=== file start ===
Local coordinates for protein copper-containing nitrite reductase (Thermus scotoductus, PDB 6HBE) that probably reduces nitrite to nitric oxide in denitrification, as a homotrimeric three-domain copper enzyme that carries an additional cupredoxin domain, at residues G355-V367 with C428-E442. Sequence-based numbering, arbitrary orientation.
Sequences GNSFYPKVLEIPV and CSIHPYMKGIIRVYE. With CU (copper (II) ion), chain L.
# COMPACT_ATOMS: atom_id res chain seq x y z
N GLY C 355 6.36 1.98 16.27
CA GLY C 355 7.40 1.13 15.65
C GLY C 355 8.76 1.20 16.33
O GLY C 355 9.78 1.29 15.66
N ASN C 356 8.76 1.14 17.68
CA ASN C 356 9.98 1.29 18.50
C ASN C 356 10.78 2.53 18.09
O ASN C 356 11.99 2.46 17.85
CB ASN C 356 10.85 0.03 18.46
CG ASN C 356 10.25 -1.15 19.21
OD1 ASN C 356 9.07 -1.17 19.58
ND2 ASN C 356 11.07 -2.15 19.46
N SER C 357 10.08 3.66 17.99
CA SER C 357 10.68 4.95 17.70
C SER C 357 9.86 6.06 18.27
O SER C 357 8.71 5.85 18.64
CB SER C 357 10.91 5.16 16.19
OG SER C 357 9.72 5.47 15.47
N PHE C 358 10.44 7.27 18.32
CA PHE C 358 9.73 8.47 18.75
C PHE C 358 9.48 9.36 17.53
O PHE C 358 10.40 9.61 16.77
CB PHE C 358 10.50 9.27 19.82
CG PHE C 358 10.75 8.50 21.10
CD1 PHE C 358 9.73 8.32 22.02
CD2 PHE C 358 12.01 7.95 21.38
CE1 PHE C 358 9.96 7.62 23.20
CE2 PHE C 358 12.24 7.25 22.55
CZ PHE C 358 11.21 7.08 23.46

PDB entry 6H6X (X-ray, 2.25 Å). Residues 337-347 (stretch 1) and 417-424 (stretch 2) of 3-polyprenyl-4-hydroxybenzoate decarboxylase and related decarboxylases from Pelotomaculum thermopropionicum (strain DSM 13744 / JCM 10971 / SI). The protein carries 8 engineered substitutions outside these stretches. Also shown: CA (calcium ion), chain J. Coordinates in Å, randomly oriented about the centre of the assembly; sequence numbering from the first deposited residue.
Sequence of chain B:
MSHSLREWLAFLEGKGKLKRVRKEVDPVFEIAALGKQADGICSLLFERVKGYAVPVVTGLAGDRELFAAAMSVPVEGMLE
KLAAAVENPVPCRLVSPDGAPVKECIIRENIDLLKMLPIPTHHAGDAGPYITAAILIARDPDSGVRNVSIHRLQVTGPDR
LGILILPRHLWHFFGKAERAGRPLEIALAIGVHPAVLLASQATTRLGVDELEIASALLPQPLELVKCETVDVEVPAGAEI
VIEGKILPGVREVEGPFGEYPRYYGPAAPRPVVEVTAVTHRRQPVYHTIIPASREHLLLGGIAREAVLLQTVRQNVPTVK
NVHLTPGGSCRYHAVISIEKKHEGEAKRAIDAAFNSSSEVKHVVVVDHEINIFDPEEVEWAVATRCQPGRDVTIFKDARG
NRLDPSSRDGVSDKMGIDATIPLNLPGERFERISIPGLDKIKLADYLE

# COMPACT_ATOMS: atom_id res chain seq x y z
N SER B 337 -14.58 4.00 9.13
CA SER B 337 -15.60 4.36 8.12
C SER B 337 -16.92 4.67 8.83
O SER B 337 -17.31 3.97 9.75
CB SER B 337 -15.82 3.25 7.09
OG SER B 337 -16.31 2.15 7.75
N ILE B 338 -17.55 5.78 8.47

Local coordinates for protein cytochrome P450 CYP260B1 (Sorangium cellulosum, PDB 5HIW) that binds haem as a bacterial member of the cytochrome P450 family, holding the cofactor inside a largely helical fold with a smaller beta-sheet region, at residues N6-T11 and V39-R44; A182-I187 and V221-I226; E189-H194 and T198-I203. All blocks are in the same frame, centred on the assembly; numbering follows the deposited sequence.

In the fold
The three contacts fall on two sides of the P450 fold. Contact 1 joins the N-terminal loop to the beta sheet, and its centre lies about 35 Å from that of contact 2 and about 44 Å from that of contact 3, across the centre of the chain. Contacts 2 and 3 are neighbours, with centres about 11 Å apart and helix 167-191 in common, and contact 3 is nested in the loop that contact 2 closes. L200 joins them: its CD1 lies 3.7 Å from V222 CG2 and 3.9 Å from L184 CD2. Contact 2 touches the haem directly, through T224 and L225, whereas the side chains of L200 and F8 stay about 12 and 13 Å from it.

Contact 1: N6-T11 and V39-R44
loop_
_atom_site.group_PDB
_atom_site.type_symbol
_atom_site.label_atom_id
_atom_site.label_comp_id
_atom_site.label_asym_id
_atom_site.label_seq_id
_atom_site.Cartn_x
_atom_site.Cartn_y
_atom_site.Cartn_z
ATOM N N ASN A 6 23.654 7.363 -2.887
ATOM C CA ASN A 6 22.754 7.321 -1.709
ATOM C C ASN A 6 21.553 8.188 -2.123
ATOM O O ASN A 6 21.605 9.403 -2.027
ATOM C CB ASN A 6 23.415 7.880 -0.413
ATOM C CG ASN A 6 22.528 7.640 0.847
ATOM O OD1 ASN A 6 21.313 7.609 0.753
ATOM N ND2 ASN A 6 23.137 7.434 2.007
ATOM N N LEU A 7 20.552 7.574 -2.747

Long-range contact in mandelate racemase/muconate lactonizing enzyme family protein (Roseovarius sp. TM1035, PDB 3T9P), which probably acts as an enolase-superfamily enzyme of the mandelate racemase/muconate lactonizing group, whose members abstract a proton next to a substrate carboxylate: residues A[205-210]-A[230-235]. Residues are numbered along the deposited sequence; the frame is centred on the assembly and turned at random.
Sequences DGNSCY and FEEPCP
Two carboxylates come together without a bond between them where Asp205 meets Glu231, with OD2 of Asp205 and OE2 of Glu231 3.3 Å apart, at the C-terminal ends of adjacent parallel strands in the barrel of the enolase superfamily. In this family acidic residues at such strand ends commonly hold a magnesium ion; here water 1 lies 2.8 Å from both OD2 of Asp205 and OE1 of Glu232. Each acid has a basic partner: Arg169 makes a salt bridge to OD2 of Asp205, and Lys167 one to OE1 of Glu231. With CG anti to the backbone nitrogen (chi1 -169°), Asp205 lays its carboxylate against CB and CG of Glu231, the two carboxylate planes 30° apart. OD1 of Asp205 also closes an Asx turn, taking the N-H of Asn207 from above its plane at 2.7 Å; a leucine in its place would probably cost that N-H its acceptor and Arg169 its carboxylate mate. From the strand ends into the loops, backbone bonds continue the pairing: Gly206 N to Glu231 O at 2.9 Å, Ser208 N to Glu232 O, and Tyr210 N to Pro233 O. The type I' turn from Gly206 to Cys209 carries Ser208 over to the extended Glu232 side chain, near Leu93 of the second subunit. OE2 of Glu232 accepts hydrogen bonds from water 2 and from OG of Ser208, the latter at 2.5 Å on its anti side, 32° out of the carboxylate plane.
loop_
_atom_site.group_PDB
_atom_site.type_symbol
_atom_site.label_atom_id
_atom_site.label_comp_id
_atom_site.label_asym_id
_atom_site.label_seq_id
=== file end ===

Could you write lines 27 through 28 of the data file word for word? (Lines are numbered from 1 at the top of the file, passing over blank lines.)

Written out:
CG PHE C 358 10.75 8.50 21.10
CD1 PHE C 358 9.73 8.32 22.02